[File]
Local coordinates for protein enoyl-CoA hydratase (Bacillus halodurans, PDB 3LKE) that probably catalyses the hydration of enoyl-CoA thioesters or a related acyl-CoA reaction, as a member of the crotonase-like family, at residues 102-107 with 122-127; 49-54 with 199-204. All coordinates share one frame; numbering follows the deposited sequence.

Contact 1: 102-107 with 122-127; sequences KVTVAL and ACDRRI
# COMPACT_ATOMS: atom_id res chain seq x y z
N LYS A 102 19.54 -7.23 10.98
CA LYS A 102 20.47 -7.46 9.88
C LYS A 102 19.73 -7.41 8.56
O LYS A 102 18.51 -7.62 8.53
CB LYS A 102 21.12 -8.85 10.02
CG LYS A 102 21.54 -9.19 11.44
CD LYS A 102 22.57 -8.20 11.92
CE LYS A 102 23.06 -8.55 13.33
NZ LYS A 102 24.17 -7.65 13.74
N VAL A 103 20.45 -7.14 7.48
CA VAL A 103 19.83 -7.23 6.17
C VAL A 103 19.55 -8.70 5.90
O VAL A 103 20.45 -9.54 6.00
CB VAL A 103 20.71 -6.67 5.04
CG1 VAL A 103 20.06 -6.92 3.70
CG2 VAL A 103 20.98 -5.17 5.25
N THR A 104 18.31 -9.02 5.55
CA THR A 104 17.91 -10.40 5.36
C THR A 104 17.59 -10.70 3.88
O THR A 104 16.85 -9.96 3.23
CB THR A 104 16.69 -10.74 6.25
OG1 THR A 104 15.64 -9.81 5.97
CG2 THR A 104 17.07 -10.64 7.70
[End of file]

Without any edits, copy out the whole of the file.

Local coordinates for protein enoyl-CoA hydratase (Bacillus halodurans, PDB 3LKE) that probably catalyses the hydration of enoyl-CoA thioesters or a related acyl-CoA reaction, as a member of the crotonase-like family, at residues 102-107 with 122-127; 49-54 with 199-204. All coordinates share one frame; numbering follows the deposited sequence.

Contact 1: 102-107 with 122-127; sequences KVTVAL and ACDRRI
# COMPACT_ATOMS: atom_id res chain seq x y z
N LYS A 102 19.54 -7.23 10.98
CA LYS A 102 20.47 -7.46 9.88
C LYS A 102 19.73 -7.41 8.56
O LYS A 102 18.51 -7.62 8.53
CB LYS A 102 21.12 -8.85 10.02
CG LYS A 102 21.54 -9.19 11.44
CD LYS A 102 22.57 -8.20 11.92
CE LYS A 102 23.06 -8.55 13.33
NZ LYS A 102 24.17 -7.65 13.74
N VAL A 103 20.45 -7.14 7.48
CA VAL A 103 19.83 -7.23 6.17
C VAL A 103 19.55 -8.70 5.90
O VAL A 103 20.45 -9.54 6.00
CB VAL A 103 20.71 -6.67 5.04
CG1 VAL A 103 20.06 -6.92 3.70
CG2 VAL A 103 20.98 -5.17 5.25
N THR A 104 18.31 -9.02 5.55
CA THR A 104 17.91 -10.40 5.36
C THR A 104 17.59 -10.70 3.88
O THR A 104 16.85 -9.96 3.23
CB THR A 104 16.69 -10.74 6.25
OG1 THR A 104 15.64 -9.81 5.97
CG2 THR A 104 17.07 -10.64 7.70